Sunday, February 22, 2009

Gone West

Pennsylvanian townships such as East and West Nantmeal and Radnor are a reminder that Radnorians were early migrants to North America. The Quaker and Baptist migrations from Radnorshire, for example, occurred as early as the 1680s.

This early presence means that many millions of Americans can no doubt claim some Radnorian ancestry. Let us look at the name Price for instance, the 76th most popular American surname with over 270,000 examples in the US census. In their important little book The Surnames of Wales, John and Sheila Rowlands show how even the most ubiquitous of Welsh surnames are subject to regional variation. There are districts in Wales, for example, where 30% of the population were called Jones but others where the name was virtually absent. Price is one of a group of names that is overwhelmingly centered on Radnorshire and North Breconshire, so that a goodly proportion of those American Prices will have their origin here in Mid Wales. Of course there will be just as many Americans with a mother called Price, so that 270,000 will be more like 540,000. Throw in one Price grandparent and the figure is over a million and so on up the generations. Do the math as our North American cousins would say.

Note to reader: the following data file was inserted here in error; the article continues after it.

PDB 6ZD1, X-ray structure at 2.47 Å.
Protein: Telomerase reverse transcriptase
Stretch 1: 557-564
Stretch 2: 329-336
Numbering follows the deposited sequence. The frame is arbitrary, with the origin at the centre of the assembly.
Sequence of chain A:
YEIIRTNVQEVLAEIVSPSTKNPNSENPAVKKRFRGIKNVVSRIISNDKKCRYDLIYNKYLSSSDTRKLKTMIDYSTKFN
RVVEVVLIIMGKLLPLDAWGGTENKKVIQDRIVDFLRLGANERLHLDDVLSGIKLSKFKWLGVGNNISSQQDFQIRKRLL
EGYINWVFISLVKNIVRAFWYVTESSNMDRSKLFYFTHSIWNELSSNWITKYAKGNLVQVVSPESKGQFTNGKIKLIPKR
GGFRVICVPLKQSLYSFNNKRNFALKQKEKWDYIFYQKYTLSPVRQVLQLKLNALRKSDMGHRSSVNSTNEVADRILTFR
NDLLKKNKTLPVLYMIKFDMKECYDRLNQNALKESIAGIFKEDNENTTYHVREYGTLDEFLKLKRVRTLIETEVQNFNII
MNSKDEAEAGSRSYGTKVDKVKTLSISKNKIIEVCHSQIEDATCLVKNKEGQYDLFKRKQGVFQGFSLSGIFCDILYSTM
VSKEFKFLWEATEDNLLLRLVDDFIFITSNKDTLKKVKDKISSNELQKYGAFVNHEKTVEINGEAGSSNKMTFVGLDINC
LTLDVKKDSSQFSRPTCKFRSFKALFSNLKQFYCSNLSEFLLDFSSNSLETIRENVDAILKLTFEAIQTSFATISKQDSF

Yes, millions of Americans will have Radnorian ancestry, which sounds a better bet for targeting tourism than Twm Sion Cati, the Western Mail's latest wheeze.

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